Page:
So why did Beeple’s artwork sell for $69 million? The answer goes to the heart of the crypto revolution. While cryptocurrencies came about with many ostensibly noble objectives, including freeing currency from state control and making it accessible to everyone, and protecting people’s privacy, what has primarily driven the craze for cryptocurrency is the potential for speculative gains.
What is the current situation of Bitcoin?
While you can use cryptocurrency to buy drugs on the dark web, or pay for a still minuscule selection of goods and services (including most recently a Tesla car), if you ask someone who’s “into crypto” they’re mostly in it for the potential appreciation of the value of the currency they hold.
Like real estate sharks who buy houses not to live in but to flip for higher prices later, many crypto traders are holding crypto not to pay for things but to gamble on its price appreciating, with a confidence that, much like real estate in India, it will keep going up indefinitely, and that the bubble will not burst.
Unlike real estate, however, the intrinsic value of crypto is more dubious. What attracts hordes to “invest” in it is precisely what goes against one of the fundamental attributes of a currency, which is that it is a store of value.
The value of crypto is so volatile and so dependent on speculation that it is always unclear how much it will be worth a few days from now. On March 13, Bitcoin, the most famous cryptocurrency around, was worth $61,000, on March 25, it was worth $51,000, today it is worth $58,000.
If you bought a car from me and paid me using Bitcoin on March 13, I’d feel like a fool on March 25, but cheer up a little by today. If you paid using rupees on March 13, my emotions would be largely unaffected over the ensuing weeks, because the value of the money you paid hasn’t swung up and down anywhere near as dramatically.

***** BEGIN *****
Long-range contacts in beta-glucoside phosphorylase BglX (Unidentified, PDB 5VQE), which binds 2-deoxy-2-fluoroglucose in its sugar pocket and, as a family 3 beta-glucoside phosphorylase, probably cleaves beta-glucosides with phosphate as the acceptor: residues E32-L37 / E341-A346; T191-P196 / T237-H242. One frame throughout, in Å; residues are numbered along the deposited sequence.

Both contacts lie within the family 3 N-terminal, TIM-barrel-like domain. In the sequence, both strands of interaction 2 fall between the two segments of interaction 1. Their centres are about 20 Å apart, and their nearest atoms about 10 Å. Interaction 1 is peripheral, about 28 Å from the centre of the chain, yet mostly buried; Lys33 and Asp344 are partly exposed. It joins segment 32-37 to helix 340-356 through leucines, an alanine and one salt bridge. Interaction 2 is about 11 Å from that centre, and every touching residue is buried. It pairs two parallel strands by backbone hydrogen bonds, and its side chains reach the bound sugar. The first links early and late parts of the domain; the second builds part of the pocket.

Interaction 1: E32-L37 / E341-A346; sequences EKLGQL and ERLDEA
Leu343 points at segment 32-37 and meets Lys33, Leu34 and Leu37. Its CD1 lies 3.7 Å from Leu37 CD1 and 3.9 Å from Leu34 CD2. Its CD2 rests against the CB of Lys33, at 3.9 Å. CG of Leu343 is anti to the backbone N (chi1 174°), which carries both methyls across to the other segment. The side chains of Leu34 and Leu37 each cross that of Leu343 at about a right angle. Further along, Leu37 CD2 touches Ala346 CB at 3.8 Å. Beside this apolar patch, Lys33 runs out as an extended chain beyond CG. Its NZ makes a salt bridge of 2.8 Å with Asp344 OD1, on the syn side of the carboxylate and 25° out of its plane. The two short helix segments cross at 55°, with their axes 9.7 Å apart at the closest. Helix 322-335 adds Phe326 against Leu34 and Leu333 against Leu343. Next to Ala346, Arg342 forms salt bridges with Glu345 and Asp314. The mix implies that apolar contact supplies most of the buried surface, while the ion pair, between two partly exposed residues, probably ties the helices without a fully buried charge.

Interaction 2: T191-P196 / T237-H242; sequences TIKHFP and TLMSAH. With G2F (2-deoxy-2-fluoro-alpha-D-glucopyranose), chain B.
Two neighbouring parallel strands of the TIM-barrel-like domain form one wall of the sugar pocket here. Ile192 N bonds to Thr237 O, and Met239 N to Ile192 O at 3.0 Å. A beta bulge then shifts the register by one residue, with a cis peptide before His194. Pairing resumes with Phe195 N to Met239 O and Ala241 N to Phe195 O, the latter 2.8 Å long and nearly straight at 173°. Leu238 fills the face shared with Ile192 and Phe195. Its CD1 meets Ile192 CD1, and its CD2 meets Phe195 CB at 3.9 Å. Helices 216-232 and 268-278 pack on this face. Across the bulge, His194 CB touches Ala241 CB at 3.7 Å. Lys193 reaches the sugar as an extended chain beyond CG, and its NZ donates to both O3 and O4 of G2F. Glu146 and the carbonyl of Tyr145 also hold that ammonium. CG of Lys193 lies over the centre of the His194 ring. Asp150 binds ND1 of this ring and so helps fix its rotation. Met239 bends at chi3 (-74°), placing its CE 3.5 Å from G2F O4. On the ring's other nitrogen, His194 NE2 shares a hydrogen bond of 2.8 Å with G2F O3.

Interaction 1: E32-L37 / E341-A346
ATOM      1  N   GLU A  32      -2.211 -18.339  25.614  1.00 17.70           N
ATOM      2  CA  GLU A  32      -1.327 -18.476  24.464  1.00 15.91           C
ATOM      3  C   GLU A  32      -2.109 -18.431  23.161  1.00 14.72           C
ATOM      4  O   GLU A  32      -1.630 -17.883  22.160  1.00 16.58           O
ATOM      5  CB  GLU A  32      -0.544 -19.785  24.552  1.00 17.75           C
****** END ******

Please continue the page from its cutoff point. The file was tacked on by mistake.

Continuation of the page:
But if you were holding cryptocurrencies to speculate, then it makes perfect sense to ride out these ups and downs in the hope of a long-term payout. This is the same philosophy that governs the buying and selling of NFTs. The intrinsic value of the token is non-existent or notional, depending on how you look at it, but the potential speculative value is what is driving the craze.
Just the same way you buy an ugly painting from a famous artist as an investment, you buy an NFT, not because it arouses any feelings of love or wonder or beauty, but because it gives you a certain pride of ownership, and the potential that the ownership can be sold for a premium later.
The actual image or tweet or video that you own the token for is equally accessible to anyone else, so you don’t really get special access to whatever love or wonder or beauty the work evokes, all you really get is bragging rights and the prospect of future profit – as far removed from the essence of art as you can possibly get.